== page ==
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CO2+ Ingenuity = Renewable Fuel?

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catalyst.jpgAlchemists earned their fame for allegedly turning lead to gold. Real chemist Connie Lu is out to do them one better. She's hot on the trail of a way to turn carbon dioxide - the primary contributor today to global climate change - into a liquid fuel that could be used to power automobiles and more.

A member of the Department of Chemistry faculty in the University of Minnesota's College of Science and Engineering, Lu explores how metals can be used as catalysts to coax molecules into undergoing reactions that wouldn't normally happen in nature. She remembers vividly as a sophomore in college watching a metal-containing molecule split dinitrogen into two nitrogen atoms - a feat not unlike bench-pressing 500 pounds.

"It just really captured my interest that metals could be used to activate small molecules," she said. She's been finding new ways for them them to do that ever since.

With the help of an early career grant from IonE's Initiative for Renewable Energy and the Environment, Lu is now applying her interest and expertise to developing metal-containing catalysts that could help convert CO2 into methanol, a building block for biofuels, with a relatively low energy input.

The trick, she believes, is to use two metal atoms bonded together rather than just one as the catalyst. Easier said than done, however.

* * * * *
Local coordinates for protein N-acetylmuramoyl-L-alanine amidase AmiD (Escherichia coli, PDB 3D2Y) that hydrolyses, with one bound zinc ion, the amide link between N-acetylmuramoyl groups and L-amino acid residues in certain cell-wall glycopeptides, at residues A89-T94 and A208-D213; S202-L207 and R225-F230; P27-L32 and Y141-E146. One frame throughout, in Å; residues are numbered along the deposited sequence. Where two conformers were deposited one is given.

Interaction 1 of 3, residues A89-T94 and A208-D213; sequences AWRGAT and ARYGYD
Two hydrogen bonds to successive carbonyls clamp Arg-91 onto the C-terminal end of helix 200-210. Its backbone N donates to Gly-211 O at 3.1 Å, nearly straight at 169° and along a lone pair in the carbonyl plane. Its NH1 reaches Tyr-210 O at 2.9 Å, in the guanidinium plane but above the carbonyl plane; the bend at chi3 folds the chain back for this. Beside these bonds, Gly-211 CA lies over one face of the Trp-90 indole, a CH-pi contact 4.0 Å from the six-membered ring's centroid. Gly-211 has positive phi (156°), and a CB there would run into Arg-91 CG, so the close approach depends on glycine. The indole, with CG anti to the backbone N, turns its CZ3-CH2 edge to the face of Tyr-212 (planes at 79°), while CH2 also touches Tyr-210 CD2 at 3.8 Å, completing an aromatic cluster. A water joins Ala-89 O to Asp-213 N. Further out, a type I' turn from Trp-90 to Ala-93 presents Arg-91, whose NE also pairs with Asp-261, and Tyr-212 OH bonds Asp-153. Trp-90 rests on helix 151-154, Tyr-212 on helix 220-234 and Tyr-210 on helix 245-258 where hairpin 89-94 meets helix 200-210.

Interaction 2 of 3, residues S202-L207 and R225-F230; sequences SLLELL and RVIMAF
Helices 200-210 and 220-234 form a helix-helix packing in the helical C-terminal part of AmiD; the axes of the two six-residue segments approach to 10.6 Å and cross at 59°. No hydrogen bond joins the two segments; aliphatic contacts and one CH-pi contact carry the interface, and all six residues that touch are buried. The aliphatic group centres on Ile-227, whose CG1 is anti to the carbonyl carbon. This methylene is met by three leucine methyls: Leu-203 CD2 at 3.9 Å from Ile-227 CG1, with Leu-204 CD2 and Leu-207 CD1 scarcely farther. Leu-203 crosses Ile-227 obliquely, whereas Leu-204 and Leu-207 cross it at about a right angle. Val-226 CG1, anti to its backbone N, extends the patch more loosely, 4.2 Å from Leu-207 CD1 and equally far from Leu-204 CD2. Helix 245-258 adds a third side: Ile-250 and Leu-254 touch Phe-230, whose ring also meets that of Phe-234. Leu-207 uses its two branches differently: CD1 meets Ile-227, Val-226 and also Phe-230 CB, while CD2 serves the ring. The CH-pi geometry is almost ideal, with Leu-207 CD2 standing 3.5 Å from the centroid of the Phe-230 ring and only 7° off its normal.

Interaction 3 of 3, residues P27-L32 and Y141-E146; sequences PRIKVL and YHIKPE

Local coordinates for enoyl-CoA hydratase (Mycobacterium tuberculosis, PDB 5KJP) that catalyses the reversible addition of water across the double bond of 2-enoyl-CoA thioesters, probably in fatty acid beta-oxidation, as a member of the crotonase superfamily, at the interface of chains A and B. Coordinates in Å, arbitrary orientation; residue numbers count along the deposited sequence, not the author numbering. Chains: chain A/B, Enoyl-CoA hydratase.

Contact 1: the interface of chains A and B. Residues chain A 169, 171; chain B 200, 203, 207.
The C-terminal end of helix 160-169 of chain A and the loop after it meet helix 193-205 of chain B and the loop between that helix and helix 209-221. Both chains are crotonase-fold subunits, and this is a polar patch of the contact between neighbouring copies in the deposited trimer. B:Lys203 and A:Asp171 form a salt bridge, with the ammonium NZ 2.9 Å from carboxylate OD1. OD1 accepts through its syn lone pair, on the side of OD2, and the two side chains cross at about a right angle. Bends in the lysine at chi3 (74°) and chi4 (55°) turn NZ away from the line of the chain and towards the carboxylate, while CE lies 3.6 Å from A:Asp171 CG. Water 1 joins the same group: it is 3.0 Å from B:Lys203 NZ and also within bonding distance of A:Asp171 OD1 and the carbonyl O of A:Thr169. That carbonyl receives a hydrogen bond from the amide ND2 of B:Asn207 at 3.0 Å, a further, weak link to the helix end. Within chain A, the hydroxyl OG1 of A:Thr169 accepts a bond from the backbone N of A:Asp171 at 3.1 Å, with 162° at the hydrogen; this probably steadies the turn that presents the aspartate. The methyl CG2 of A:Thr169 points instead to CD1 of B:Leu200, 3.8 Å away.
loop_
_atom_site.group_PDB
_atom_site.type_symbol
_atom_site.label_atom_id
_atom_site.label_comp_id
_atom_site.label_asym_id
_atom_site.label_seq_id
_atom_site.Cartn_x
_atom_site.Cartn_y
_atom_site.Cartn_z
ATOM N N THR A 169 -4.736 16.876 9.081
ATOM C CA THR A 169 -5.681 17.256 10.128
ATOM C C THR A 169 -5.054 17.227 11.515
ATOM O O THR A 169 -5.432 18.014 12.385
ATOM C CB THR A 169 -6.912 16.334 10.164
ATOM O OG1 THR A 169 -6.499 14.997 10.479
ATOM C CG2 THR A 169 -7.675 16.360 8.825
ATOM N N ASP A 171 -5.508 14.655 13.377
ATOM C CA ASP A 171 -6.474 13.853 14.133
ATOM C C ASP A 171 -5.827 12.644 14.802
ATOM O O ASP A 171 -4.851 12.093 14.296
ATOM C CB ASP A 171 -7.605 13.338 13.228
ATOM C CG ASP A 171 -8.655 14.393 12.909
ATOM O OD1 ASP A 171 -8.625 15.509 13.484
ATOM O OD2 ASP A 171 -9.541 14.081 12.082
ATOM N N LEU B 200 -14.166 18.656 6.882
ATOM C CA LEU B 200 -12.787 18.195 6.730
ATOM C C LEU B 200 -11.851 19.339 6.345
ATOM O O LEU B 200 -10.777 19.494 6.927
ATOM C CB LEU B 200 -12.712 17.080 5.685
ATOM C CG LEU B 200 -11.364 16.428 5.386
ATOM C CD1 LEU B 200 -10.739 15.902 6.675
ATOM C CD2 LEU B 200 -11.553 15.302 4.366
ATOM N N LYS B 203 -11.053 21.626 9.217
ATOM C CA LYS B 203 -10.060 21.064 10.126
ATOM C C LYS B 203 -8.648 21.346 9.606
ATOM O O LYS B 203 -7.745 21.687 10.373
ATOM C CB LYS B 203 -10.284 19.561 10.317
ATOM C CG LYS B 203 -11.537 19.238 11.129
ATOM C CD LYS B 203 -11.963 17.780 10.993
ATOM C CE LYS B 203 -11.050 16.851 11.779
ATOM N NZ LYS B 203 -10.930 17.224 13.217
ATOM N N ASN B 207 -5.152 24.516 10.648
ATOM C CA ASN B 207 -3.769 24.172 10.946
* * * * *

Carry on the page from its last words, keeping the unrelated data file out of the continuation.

"Metal-metal bonds are unusual. They don't really exist in nature," Lu says. So she's making her own, by building molecular "scaffolds" - frameworks metals can fit into that juxtapose them closely enough to bond with each other.

Lu and her students have already developed a functional scaffold, and are now using it to make a library of metal-metal pairs, with a focus on abundant (and therefore inexpensive) metals. They'll be looking at the properties of each - and eventually, they hope, find one that  can handle the CO2 - methanol conversion in a relatively energy-efficient way.

Lu loves making new molecules for their own sake. The prospect of a planet-saving application is a big bonus.

"I think it's the act of creation that's ultimately the most fun for me and my students," she says. "[But] we're happy to know we're making them for a good purpose, that they will ultimately be useful."

Image courtesy of Connie Lu

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  of the Institute on the Environment/University of Minnesota.

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